Control at the margins is most effectively and safely done using ground control techniques. Hence, we believe that ERMA’s claim that our $8 billion dollar export market is threatened if aerial 1080 is banned is without support in either reason or evidence. In any case, as noted above, the entire area now being poisoned with aerial 1080 can be protected with ground-based baiting for an additional $36 million over the $80 or so million now being spent.

So why is DoC doing this -- after all it is the Department of “Conservation”? The answer is difficult to know with certainty. Undoubtedly many DoC employees sincerely believe the company line. The mantra that 1080 is virtually a magic elixir for our forests has become an integral part of New Zealand culture. It is evident that most do not know what the research actually shows and many are apparently ignorant of what constitutes valid scientific evidence.

However, there are other possibilities.DoC is a bureaucracy, and having the word “Conservation” in its name does not make it immune to the forces that drive bureaucracies, and that, to put it in a single phrase, is discretionary budget. As it was put by a bureaucracy expert at the Rand Corporation (a U.S. think tank): “While agreeing that bureaucrats hold a variety of personal goals, each of these goals is attainable through increasing the agency’s discretionary budget. Thus, it is in the bureaucrat’s self-interest to work toward budget maximization. It is assumed that by doing so the bureaucrat will be able to attain a variety of subsidiary goals, such as increasing salary, perquisites, reputation, power, patronage, productivity, convenience, and ease of management”.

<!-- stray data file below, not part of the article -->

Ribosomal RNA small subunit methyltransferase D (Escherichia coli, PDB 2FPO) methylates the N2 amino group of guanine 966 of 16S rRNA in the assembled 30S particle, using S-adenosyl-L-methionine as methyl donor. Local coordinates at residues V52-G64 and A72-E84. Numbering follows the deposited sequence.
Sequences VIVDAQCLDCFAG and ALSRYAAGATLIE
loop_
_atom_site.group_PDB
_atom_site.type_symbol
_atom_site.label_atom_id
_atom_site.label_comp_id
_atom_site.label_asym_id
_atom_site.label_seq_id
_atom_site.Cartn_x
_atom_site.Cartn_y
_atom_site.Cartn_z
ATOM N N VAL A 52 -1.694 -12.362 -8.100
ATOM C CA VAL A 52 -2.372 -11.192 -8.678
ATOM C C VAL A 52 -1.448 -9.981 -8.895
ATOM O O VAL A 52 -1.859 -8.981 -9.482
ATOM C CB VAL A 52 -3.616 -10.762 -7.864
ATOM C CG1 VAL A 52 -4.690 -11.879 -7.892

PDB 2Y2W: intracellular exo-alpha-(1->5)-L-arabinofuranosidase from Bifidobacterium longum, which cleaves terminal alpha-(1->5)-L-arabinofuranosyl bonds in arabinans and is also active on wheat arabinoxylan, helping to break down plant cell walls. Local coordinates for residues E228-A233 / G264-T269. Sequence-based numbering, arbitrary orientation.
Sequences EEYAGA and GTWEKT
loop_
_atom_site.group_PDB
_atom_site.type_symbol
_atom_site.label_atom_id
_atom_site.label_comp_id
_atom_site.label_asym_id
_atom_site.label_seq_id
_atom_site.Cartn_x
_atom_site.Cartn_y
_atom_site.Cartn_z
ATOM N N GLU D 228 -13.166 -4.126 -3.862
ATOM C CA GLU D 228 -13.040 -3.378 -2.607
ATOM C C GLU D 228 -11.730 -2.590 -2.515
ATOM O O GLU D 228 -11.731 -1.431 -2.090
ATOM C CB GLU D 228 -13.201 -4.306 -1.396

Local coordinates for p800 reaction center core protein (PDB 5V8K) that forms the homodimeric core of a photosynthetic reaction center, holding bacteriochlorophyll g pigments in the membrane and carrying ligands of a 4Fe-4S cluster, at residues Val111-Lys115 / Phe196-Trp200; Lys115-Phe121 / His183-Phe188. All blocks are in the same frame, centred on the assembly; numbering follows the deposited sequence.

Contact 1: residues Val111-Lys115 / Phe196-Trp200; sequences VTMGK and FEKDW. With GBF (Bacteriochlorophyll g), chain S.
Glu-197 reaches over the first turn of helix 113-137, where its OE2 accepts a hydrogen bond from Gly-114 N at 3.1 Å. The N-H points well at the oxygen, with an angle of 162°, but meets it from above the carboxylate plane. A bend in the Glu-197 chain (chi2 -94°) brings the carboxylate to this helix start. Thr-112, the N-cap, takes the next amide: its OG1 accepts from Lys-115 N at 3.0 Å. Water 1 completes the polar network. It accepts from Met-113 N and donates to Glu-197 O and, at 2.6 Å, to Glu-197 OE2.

In the early 1990’s, DoC got a budget bonanza from the New Zealand Parliament in the form of an additional NZ$50 million dollar grant to fight possums. It was about then that the tone of DoC-sponsored 1080 research changed from neutral investigation to advocacy. It was also then that the Meads paper was suppressed.

The possum control budget today probably exceeds NZ$80 million although it is difficult to tell exactly how much is being spent. (The NZ$80 million figure certainly does not include the relentless propaganda campaign funded at public expense.)Most important to the bureaucracy, it is all discretionary. They can spend the money with whomever and in whatever way they wish. As such, aerial 1080 control is a bureaucratic motivator with irresistible force.